It took more than 200 years to find out, but a globular cluster discovered in 1778 by comet-hunter Charles Messier turned out to be the first such star swarm located outside the Milky Way. As astronomers discovered in 1994, the cluster, known as M54 in Messier’s famous catalogue, is actually located some 90,000 light years away in the Sagittarius Dwarf Elliptical Galaxy, about three times farther than Earth is from the center of the Milky Way. But if you wait a while – a very long while – M54 will become part of Earth’s galaxy as the Sagittarius dwarf slowly merges with the larger body. This photograph of M54 was taken in 2011 by the Hubble Space Telescope’s Advanced Camera for Surveys.
An international research team of astronomers has, for the first time, found young populations of stars within globular clusters that have apparently developed courtesy of star-forming gas flowing in from outside of the clusters themselves. This method stands in contrast to the conventional idea of the clusters’ initial stars shedding gas as they age in order to spark future rounds of star birth.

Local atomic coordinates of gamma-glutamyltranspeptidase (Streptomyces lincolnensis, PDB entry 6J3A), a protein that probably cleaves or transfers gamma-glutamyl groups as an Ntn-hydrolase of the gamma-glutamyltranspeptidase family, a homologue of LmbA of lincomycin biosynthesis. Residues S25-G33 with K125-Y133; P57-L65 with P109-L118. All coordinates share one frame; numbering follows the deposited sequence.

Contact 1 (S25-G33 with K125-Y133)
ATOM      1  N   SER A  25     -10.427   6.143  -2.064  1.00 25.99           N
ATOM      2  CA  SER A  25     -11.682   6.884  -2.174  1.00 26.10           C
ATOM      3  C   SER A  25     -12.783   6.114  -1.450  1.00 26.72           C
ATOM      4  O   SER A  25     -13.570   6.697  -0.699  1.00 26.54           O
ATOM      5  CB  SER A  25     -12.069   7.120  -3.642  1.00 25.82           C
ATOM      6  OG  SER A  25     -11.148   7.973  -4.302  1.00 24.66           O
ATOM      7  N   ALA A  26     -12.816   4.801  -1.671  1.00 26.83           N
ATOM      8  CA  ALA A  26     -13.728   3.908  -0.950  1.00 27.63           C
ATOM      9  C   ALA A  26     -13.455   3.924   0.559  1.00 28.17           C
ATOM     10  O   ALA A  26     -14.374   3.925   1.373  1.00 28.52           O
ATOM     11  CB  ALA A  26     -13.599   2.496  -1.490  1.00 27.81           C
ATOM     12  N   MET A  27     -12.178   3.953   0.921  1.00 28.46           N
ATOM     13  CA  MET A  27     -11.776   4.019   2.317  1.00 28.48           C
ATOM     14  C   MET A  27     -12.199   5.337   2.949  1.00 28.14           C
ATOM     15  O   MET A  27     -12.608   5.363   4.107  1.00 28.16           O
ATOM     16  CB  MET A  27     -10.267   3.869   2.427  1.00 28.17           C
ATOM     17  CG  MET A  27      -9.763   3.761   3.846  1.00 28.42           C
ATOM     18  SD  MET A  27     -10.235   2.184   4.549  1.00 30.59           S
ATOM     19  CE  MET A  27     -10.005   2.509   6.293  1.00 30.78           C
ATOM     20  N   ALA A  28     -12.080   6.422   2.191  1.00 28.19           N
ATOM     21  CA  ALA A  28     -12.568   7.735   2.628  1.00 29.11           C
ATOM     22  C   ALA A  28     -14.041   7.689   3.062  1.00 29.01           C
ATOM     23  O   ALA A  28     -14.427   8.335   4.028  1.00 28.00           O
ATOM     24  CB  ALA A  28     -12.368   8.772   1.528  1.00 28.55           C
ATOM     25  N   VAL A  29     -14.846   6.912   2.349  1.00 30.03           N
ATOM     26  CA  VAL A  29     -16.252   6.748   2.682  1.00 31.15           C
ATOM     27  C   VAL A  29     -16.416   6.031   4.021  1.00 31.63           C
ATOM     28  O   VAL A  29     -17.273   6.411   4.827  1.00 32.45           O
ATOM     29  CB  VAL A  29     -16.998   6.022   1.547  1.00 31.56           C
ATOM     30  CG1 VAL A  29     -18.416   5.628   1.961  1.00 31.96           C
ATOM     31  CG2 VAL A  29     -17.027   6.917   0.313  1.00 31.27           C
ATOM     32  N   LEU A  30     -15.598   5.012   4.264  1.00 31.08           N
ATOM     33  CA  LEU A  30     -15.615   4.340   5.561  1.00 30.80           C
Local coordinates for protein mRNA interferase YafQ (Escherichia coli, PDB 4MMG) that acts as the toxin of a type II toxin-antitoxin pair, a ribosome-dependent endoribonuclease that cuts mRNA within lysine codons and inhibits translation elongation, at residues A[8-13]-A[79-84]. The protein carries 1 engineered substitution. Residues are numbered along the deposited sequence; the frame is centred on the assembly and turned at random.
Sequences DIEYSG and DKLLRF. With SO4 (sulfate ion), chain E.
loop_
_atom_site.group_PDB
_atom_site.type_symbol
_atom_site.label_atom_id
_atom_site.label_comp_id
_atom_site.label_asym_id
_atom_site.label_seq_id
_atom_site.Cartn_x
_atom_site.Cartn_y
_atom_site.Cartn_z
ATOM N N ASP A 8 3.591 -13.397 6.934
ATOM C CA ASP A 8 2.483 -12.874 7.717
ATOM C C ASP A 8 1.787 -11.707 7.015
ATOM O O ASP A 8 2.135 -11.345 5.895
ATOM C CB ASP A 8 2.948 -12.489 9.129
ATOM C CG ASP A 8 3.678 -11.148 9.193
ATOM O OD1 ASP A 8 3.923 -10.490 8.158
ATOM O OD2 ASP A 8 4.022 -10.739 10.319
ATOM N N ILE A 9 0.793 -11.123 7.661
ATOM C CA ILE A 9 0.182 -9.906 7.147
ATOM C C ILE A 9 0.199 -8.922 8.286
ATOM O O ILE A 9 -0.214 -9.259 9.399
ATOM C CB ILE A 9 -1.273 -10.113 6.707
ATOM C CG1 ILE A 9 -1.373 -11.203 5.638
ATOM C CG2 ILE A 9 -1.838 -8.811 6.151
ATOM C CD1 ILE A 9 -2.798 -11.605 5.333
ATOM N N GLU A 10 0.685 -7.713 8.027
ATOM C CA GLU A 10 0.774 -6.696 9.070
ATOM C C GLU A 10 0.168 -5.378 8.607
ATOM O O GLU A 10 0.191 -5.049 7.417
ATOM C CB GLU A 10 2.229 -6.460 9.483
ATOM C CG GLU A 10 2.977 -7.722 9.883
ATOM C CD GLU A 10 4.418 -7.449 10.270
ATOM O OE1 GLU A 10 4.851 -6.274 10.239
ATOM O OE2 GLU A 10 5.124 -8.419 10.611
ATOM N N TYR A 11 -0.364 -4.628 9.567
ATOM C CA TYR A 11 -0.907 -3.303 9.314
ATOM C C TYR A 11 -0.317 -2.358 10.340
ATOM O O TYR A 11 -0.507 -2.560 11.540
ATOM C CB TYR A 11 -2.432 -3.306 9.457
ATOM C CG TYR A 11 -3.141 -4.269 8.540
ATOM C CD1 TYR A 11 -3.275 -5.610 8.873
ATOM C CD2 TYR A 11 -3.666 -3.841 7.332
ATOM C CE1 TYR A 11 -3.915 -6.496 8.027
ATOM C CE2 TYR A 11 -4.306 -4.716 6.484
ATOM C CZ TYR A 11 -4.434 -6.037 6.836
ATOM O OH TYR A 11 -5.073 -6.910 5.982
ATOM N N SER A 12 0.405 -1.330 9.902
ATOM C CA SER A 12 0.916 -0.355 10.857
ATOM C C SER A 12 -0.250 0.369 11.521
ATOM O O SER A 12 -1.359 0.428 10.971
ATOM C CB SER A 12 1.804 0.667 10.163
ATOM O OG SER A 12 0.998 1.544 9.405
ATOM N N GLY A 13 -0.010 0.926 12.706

Globular clusters offer some of the most spectacular sights in the night sky. These ornate spheres contain hundreds of thousands of stars, and reside in the outskirts of galaxies. The Milky Way contains over 150 such clusters — and the example shown in this NASA/ESA Hubble Space Telescope image, named NGC 362, is one of the most unusual ones.